So instead of simply seeing the Flamer equipped unit as a short ranged ineffectual unit I hope I have instead shown that with the simple inclusion of the Missile pod it is instead a very versatile, dangerous and hard hitting unit. It is cheap but effective and works just as well on its own as it does when working in conjunction with other units.
Give the Torch unit some thought and try it out in a few friendly games and I think you will be surprised. Thanks for reading
Last edited by Rikimaru; September 20th, 2009 at 00:13.
Good work on this Riki, the Torch squad has become an integral part of my army tactics since I read about the theory on this forum.
I use mine differently, though. I run in my 1850 list two teams of 2x TLF/Fusion. I deep strike them nearly every game, and a pathfinder devilfish combined with a Positional Relay mean that they come down very reliably and precisely. The weapons combo means that there is no target in the game they can't harm (though, granted, Monoliths are still rough) and they retain the street-sweeping power of the Heatwave. They function pretty much as suicide squads, unfortunately, I've only ever seen one survive for more than a turn or two after it hits the deck.
However, this feeds into their second purpose. T4, 3+, and 2 wounds each mean that they can soak a decent amount of firepower. They become absolutely critical targets the second they hit the deck, which means that any time they come down my enemy is usually occupying 25% or more of his force to kill them... which is firepower that isn't coming against the rest of my army.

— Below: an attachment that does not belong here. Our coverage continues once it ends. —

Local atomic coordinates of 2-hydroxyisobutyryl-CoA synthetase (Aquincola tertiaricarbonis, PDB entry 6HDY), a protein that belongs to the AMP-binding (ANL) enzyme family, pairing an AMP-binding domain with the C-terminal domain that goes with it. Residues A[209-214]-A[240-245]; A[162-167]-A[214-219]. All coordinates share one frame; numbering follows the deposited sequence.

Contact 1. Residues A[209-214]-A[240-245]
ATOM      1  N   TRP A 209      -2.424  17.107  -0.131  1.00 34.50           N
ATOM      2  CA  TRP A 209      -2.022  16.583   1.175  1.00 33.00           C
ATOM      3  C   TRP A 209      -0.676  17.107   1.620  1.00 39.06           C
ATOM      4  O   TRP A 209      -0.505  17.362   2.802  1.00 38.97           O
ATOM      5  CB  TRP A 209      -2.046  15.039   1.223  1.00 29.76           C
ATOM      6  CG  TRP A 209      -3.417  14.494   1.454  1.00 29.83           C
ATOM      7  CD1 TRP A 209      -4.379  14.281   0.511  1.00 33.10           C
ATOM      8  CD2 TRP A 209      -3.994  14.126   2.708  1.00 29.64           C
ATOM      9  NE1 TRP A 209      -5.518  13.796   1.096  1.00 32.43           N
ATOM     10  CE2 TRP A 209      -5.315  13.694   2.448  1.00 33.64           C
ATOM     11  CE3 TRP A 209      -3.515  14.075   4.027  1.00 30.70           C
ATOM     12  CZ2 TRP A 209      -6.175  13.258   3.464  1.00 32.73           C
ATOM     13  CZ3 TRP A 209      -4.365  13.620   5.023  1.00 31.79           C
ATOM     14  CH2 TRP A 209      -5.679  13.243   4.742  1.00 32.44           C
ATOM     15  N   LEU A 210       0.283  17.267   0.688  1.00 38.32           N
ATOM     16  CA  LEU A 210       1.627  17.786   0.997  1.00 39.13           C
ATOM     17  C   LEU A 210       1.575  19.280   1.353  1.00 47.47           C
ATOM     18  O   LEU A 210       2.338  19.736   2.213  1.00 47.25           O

Oh, and I should note that Daemon saves are invulnerable across the board, so we won't be ignoring them. On the flip side, since they always come in via Deep Strike, it means you'll have a very good clump to target.
I fight for the Greater Good. Too bad for you it's MY Greater Good.
Snow Forces of T'olku W/L/D : 3-4-2... I like to think I'm learning, though.
I would have been good with this .....
The Torch squad. Why it works
Cause Riki says so.
- Never underestimate the power of human stupidity.
Ok, finally was able to read through your write up Riki. As usual, you did a fine job with this write up.
I am in complete agreement with the usefulness and versatility of the torch squad. Started using it a year ago and always include it in my lists. It does take a little getting used to implementing but once I did, it really has added a very versatile tool in my army.
- Never underestimate the power of human stupidity.
well, riki it seems youve outdone yourself again, by going into incredible detail. and i agree about alot of these things (which is kindev new cus i sometimes dont see eye to eye with u)
There are three kinds of people in this world, those who can count and those who cannot.
this is a unit config that i was looking for, thanks for the synopsis.
Ok fellows we have a difficult task, so we have to be more deadly than everyday.
Make mistakes and confuse the enemy - The Doctor
Tactics are nice but it is violence that wins the day.
Yes the Daemon saves are invulnerable saves but they are still 4+, 5+ saves and that still means lots of dead daemons. They are actually better at killing Daemons than XV8 suits with Plasma.
I am going to link this thread from the XV8 indepth guide.
Very good article. You convinced me to try this out, and I will do so on Wednesday.
Ill give these guys a try in my next game. One modification I am making however is instead of 2 identical suits of twin linked flamers/MP, one of them will become a Flamer/MP/Multitracker for better wound allocation at a +3 point increase for the unit.